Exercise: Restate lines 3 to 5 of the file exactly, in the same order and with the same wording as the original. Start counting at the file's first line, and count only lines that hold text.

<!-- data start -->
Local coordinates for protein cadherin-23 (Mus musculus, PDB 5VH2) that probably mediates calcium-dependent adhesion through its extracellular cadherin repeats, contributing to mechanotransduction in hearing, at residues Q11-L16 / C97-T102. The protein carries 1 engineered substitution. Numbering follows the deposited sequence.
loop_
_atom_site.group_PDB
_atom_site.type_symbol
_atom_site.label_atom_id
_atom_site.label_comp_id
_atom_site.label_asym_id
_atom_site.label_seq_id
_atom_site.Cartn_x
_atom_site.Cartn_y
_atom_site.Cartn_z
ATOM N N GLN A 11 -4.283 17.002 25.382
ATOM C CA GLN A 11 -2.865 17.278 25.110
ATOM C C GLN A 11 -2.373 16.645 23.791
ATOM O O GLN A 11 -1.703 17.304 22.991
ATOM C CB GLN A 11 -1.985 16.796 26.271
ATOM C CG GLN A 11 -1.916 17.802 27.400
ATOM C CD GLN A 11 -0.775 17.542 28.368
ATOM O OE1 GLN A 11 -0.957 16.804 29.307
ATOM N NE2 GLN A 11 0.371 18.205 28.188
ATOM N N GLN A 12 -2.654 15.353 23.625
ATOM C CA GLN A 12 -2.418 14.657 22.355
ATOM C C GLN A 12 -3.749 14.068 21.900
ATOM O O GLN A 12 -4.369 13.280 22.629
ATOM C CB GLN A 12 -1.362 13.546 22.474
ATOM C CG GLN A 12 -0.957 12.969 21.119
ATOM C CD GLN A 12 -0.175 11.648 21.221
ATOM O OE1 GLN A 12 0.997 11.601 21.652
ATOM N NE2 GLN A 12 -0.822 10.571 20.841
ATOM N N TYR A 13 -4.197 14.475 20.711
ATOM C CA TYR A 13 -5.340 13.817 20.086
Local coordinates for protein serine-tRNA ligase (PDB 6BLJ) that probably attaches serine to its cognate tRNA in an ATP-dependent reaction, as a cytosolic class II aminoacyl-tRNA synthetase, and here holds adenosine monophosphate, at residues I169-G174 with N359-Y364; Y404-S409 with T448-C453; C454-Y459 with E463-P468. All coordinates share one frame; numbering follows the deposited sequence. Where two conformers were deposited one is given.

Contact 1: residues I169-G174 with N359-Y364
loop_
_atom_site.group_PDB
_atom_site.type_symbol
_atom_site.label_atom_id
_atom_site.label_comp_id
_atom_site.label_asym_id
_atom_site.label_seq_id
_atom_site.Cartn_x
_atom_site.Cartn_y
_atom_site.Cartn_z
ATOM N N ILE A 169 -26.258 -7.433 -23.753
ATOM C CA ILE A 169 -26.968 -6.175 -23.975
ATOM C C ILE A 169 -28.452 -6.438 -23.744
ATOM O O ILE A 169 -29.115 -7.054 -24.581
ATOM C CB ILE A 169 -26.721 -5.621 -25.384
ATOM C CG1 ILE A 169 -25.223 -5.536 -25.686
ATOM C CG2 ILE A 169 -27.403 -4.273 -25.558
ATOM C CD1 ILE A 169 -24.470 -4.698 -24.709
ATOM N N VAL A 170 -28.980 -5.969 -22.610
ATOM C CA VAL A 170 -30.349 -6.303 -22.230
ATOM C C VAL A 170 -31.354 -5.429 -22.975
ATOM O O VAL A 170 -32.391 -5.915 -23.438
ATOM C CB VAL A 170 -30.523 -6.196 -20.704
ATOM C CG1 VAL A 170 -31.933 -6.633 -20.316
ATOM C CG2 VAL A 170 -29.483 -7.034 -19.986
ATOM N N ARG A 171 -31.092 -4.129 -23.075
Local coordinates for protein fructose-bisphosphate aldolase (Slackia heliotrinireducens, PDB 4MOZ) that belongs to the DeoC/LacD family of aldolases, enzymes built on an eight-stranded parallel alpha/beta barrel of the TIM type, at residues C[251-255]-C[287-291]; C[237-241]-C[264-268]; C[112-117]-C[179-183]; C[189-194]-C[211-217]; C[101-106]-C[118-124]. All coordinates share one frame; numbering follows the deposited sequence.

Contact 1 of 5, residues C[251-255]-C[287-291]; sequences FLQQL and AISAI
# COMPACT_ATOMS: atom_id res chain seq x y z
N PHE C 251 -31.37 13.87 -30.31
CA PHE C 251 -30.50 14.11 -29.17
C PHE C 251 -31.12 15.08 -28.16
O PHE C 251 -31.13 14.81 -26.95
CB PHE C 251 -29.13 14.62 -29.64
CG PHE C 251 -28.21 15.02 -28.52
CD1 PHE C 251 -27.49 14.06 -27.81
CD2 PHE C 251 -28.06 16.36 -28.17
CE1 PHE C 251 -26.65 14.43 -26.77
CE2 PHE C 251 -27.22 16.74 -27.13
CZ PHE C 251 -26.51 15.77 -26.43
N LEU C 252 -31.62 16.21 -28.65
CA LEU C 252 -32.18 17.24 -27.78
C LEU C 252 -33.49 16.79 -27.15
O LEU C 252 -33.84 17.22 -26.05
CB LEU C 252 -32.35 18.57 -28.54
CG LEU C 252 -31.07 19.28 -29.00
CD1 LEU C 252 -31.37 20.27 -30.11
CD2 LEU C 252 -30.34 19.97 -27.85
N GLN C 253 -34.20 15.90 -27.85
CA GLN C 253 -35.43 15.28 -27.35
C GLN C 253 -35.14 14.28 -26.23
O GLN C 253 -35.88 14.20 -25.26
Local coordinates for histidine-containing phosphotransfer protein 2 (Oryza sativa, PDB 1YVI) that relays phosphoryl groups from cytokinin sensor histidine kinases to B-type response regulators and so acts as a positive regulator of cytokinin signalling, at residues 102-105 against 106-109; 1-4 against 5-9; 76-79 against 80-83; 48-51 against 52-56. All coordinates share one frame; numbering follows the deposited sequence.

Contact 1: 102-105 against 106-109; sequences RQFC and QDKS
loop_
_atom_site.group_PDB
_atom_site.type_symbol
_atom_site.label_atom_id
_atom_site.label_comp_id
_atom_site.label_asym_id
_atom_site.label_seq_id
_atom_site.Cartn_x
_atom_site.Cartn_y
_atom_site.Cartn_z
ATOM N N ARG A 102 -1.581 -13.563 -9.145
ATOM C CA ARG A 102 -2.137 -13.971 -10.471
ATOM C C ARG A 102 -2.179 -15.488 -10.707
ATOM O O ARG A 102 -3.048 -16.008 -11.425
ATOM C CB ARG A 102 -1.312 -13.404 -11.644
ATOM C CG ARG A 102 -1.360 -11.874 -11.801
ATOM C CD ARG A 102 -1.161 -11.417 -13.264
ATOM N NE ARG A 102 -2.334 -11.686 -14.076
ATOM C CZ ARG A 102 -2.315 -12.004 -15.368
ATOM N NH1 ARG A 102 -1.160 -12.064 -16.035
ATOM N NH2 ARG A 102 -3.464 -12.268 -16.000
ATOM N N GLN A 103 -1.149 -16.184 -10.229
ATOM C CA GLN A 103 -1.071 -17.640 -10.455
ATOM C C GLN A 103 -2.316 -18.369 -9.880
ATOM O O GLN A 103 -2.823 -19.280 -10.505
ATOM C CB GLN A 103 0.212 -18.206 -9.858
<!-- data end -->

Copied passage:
_atom_site.group_PDB
_atom_site.type_symbol
_atom_site.label_atom_id